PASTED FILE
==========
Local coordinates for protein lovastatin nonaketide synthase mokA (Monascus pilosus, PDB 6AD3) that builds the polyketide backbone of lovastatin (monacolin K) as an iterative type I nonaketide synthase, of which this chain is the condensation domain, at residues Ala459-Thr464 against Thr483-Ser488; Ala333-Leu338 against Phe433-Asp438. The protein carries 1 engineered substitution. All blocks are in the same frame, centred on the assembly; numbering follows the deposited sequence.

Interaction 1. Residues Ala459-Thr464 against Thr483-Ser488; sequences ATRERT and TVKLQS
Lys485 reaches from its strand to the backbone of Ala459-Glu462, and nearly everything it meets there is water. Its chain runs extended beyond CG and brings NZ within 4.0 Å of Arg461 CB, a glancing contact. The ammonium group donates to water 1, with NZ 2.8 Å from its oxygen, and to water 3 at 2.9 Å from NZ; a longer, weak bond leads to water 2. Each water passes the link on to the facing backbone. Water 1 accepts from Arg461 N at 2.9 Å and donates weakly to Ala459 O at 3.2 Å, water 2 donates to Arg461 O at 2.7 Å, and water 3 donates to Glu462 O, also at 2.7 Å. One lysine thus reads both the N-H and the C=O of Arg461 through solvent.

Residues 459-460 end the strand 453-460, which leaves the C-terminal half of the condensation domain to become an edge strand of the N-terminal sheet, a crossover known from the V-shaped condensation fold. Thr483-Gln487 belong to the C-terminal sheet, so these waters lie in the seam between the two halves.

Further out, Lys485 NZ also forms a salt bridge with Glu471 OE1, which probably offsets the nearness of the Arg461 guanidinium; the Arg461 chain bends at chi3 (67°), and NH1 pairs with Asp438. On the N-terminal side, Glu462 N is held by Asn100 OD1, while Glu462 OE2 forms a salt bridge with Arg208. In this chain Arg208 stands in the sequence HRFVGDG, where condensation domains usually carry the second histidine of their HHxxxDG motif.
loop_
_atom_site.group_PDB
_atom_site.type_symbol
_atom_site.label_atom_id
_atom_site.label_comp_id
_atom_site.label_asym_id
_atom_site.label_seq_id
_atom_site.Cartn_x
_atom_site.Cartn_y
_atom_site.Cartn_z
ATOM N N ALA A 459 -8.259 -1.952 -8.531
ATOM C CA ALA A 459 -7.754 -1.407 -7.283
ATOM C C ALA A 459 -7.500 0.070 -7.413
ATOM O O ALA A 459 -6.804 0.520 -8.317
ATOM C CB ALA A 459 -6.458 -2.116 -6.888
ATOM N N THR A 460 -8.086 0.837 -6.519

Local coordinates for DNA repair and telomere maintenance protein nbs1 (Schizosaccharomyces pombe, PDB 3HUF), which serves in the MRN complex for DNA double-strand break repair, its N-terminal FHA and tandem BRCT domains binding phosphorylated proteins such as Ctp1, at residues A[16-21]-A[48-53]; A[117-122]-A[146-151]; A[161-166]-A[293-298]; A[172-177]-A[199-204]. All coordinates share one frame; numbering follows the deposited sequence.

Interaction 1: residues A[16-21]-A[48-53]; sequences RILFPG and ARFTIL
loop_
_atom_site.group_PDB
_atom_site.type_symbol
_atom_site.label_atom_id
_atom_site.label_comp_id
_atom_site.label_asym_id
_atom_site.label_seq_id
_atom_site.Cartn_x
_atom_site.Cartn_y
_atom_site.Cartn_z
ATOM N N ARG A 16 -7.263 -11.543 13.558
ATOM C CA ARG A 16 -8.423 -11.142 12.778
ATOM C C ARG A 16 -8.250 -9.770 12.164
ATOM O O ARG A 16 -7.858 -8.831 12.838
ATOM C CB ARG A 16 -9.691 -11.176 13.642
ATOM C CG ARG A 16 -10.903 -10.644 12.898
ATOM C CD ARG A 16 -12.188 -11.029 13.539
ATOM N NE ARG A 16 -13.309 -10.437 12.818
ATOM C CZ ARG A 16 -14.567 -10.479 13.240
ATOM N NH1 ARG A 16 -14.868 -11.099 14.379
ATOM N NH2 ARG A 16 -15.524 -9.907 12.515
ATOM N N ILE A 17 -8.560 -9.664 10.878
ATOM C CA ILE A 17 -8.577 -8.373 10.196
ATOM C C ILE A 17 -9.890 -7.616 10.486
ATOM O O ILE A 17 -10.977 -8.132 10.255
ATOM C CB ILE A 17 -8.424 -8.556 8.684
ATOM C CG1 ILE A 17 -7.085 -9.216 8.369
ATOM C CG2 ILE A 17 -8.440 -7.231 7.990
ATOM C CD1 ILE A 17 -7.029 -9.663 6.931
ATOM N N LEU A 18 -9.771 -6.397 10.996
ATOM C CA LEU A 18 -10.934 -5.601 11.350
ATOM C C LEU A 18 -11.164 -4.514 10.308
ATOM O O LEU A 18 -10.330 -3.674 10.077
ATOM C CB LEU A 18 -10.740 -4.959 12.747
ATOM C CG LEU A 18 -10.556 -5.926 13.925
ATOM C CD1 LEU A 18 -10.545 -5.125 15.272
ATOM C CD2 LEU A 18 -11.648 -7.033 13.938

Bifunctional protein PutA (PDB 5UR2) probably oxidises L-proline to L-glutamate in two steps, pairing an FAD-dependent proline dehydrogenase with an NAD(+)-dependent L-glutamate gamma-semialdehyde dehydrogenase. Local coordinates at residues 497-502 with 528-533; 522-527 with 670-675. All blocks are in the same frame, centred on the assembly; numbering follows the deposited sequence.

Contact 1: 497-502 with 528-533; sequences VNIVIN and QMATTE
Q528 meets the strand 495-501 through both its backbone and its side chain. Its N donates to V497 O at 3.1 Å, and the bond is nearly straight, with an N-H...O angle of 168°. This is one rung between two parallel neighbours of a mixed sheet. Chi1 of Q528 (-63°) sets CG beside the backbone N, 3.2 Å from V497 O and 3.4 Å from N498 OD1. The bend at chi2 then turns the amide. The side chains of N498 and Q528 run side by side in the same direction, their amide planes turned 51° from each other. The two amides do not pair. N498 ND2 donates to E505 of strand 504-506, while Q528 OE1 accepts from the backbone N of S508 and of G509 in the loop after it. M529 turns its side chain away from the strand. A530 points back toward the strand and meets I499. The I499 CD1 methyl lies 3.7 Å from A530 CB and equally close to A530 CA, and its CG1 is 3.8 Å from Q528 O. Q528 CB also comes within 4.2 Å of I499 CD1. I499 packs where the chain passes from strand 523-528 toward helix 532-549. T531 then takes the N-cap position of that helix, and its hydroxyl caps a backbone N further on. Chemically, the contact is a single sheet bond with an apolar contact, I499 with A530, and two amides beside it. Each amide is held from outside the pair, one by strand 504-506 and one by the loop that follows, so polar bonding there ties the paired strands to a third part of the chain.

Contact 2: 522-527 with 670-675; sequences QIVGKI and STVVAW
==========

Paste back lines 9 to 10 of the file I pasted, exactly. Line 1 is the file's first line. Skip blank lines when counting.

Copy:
_atom_site.label_atom_id
_atom_site.label_comp_id